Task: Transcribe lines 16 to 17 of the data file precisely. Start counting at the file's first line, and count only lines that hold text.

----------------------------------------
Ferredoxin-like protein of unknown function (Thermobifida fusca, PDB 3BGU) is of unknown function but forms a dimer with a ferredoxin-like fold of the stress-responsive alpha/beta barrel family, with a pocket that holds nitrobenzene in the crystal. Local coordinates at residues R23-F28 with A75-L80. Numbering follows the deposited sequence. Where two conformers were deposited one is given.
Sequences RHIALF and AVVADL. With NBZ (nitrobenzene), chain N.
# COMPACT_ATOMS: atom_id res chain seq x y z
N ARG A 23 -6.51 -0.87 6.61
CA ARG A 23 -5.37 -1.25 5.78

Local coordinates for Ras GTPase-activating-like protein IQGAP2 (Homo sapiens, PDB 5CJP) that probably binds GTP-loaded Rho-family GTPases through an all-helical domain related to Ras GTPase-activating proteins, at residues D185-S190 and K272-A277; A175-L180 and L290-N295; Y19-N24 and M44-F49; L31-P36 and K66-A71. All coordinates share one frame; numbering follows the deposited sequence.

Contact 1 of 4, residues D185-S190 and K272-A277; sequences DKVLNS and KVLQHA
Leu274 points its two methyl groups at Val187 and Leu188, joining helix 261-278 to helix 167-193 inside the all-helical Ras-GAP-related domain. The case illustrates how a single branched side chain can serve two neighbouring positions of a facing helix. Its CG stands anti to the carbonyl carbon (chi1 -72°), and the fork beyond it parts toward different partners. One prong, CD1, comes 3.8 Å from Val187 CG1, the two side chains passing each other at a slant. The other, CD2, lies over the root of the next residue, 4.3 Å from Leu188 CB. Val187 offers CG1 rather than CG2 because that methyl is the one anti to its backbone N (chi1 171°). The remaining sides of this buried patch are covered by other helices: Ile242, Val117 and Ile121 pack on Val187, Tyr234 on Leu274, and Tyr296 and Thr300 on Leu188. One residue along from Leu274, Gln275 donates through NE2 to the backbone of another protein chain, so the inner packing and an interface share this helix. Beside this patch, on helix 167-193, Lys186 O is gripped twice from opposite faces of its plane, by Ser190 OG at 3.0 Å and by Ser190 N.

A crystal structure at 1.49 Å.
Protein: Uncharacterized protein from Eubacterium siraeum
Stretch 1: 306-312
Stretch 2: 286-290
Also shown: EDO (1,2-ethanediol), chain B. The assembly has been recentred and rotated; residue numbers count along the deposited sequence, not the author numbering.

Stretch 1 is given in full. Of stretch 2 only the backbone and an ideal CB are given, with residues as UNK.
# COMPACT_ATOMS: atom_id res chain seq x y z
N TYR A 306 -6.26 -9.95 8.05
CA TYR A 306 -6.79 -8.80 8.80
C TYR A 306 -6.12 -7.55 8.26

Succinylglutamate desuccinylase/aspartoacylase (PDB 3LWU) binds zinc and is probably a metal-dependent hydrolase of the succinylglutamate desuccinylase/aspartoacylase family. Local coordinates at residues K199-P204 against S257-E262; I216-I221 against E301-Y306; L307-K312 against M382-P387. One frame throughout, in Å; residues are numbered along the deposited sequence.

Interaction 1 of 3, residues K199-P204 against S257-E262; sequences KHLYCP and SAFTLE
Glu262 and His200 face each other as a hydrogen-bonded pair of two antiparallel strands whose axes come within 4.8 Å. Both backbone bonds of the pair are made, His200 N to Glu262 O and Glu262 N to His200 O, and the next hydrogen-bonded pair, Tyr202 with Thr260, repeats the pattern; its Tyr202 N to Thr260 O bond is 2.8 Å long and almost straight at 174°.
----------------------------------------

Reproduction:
N TYR A 306 -6.26 -9.95 8.05
CA TYR A 306 -6.79 -8.80 8.80